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[Federal Register Volume 80, Number 193 (Tuesday, October 6, 2015)]
[Notices]
[Pages 60367-60368]
From the Federal Register Online via the Government Publishing Office [www.gpo.gov]
[FR Doc No: 2015-25407]


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DEPARTMENT OF COMMERCE

 Patent and Trademark Office

[Docket No. PTO-P-2015-0049]


Change in Practice Regarding Correction of Foreign Priority 
Claims

AGENCY: United States Patent and Trademark Office, Commerce.

ACTION: Notice.

-----------------------------------------------------------------------

SUMMARY: The American Inventors Protection Act of 1999 (AIPA) provided 
for publication of patent applications at eighteen months from the 
earliest filing date for which a benefit is claimed. Thus, the patent 
laws and regulations require that foreign priority or domestic benefit 
claims, specifying the application number, country (or intellectual 
property authority), and filing date of any foreign application for 
which priority is claimed and the application number of any domestic 
application for which benefit is claimed, be submitted in a timely 
manner to allow for publication at eighteen months from the earliest 
filing date for which a benefit is claimed. It has been United States 
Patent and Trademark Office (USPTO) practice to require that any 
correction of the application number in a domestic benefit claim after 
the time period for filing a priority or benefit claim be via a 
petition to accept an unintentionally delayed benefit claim, but to 
permit correction of the application number in a foreign priority claim 
after the time period for filing a priority or benefit claim without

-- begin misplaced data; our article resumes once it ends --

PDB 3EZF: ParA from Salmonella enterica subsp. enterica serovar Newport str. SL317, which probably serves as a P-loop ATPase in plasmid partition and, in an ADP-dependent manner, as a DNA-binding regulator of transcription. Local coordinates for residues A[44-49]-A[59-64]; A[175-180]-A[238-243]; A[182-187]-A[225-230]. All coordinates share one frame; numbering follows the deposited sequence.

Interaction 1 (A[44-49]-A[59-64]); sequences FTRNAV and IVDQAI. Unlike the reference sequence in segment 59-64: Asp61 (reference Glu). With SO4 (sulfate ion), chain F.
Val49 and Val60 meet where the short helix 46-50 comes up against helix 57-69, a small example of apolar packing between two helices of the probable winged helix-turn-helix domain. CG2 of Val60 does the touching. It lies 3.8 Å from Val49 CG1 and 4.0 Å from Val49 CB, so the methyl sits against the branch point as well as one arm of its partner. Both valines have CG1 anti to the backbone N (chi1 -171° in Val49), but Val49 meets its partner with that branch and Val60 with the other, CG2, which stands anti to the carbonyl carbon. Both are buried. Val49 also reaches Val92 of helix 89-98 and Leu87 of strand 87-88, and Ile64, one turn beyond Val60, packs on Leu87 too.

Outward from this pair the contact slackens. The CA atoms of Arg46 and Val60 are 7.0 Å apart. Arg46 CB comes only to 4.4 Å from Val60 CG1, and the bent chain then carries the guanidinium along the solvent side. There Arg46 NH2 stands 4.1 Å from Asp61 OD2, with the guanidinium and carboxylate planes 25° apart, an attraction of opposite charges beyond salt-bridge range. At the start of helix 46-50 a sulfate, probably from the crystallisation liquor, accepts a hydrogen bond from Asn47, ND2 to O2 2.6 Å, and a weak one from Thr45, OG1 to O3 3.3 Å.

such a petition. This dissimilar treatment of the correction of foreign 
priority claims and domestic benefit claims results in the publication 
of a corrected patent application publication reflecting the accurate 
domestic benefit claim information whenever an applicant corrects the 
application number in a domestic benefit claim in a pending 
application, but not whenever an applicant corrects the application 
number of the foreign application in a foreign priority claim. The 
rationale for the practice of permitting correction of the application 
number in a foreign priority claim without a petition was because the 
filing date of a prior foreign patent application did not affect the 
effective prior art date of a U.S. patent application publication and 
because the USPTO schedules publication of an application with the 
filing date provided by applicant in a foreign priority claim. The 
Leahy-Smith America Invents Act (AIA), however, now provides that the 
filing date of an earlier foreign patent application may now be the 
effective prior art date for subject matter disclosed in a U.S. patent 
or a U.S. patent application publication. Therefore, U.S. patent 
application publications should reflect accurate foreign priority 
information to minimize the burden on examiners and members of the 
public in assessing the effective prior art date for subject matter 
disclosed in such U.S. patent application publications. The USPTO will